Holiday Lights and Tree at Faneuil Hall_new final
Waiting for the Faneuil Hall Holiday Tree Light Show

The tree at Boston’s Faneuil Hall was lit before Thanksgiving. I stopped by to watch the Holiday Tree light show on my way down to Christopher Columbus Park to photograph the holiday lights on the trellis. Here are a few shots, all hand-held, of the Fanueil Hall Holiday Tree during the light show, which sees the tree’s lights cycle through multiple variations in sync with holiday music. I’m particularly fond of the lighting and composition of the top photo, shot before the light show started.


Blink light show on Fanieuall Hall Holiday TreeXmas Tree Light ShowChristmas Tree RedChristmas Tree Green

Faneuil Hall Holiday Tree

And finally, a couple of quick iPhone photos of the tree on Boston Common, with the State House and Park Street Church in the background.

Holiday Lights on Boston Common

Boston Common Tree with Park Street Church
Tree on Boston Common with Statehouse
Tree on Boston Common with State House

Dec 012016

Christopher Columbus Park Lit Up for the Holidays
Christopher Columbus Park Lit Up for the Holidays

A week ago, I took a walk after work down to Christopher Columbus Park to photograph the trellis lit up in brilliant blue for the holiday season. The park on Boston’s waterfront opened in 1976 for the Bicentennial and was part of development surrounding Quincy Market and Faneuil Hall Marketplace area.  The park’s gardens, trellis, and fountains can be seen here in summer.

Christopher Columbus Trellis With Blue Lights
Christopher Columbus Trellis With Blue Lights

Despite the very chilly evening the night before Thanksgiving, there were quite a few people out enjoying the display.  Most folks were taking photos–primarily selfies with smartphones because of course.  But there were also some serious photogs with tripod mounted DSLRs, including the photographer in the shot below.  My photos here, btw, are all hand-held with my old Oly Pen m4/3 (which I now keep at work for just such excursions, while my Nikon DSLR and new Pen-F m4/3 sit waiting at home).

photographing the photographer photographing a guy in front of the trellis
photographing the photographer photographing a guy in front of the trellis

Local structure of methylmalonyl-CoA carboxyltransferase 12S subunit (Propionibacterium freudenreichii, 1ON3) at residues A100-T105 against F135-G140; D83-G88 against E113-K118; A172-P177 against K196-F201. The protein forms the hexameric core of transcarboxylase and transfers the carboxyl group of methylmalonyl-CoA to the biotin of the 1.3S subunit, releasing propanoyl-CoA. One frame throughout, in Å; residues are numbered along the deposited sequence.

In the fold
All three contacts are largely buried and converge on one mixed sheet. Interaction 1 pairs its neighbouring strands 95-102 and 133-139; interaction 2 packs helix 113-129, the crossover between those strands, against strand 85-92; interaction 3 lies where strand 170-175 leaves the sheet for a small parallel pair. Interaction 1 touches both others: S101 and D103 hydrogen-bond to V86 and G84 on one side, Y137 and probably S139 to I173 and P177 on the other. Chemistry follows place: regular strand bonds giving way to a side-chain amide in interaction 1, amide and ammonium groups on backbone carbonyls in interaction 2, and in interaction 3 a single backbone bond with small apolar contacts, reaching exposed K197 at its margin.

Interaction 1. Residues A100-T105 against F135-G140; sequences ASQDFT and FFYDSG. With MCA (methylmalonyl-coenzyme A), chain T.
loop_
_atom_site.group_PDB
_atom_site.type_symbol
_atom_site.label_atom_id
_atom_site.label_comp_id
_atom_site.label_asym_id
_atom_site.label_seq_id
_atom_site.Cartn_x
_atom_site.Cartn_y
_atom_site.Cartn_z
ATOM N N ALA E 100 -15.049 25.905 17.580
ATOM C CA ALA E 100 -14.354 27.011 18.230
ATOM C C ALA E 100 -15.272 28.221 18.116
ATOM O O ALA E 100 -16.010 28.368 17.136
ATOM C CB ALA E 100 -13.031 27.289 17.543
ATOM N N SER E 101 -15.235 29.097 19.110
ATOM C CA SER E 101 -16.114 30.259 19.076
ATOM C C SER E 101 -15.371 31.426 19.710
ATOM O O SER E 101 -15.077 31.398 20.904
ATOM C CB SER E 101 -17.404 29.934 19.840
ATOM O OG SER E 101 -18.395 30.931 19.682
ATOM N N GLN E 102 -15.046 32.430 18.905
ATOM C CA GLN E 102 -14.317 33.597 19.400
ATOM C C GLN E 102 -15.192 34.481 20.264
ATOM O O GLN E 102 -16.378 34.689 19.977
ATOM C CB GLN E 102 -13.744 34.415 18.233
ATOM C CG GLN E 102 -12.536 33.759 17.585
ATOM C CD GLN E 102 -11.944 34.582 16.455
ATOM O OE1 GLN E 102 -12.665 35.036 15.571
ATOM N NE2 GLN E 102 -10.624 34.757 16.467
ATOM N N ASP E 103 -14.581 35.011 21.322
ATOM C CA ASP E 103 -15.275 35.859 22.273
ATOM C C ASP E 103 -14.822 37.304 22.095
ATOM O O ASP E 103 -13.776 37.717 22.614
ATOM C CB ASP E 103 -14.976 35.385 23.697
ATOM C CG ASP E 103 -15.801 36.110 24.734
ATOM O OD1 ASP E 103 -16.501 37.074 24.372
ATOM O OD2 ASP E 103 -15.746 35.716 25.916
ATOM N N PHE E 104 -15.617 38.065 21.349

Columbus Statue and the Trellis in Decked Out with Holiday Lights

Nov 242016


A reminder. Taken on Thanksgiving morning eight years ago. Gave this guy a couple bucks on my way to Starbucks as my holiday day was getting underway. Took this photo from across the street on the way back.

Have a happy, safe holiday. Be thankful for all you have.


Nov 222016

The Whole Point (Edward Brooke Courthouse)
The Whole Point (Edward Brooke Courthouse)

I spent a sunny Sunday photographing the Government Service Center and a couple of nearby buildings in Boston’s Government Center area. I previously posted photos from this session featuring Paul Rudolph’s Brutalist masterpiece, the Government Service Center. This post features shots of the surrounding area.

Boston City Hall, designed by architects Gerhard Kallmann and Michael McKinnell, is one of the best known examples of Brutalist architecture in the United States. Completed in 1968, the new City Hall replaced old City Hall, “one of the first buildings in the French Second Empire Style to be built-in the United States and now one of the few that survive” (which I featured in a recent post).

City Hall Shadows

And here are a few shots of the area around the Government Service Center, including the adjacent Edward Brooke Courthouse, designed in the late 1990s by the same firm that designed Boston City Hall more than thirty years earlier (now Kallmann, McKinnell & Wood).

walk up out of the shadows
walk up out of the shadows

Hurley Walkway and Courtyard

Staniford Twilight

The full set may be seen here, on Flickr.

Nov 192016

almost pueblo-like in the sun
almost pueblo-like in the sun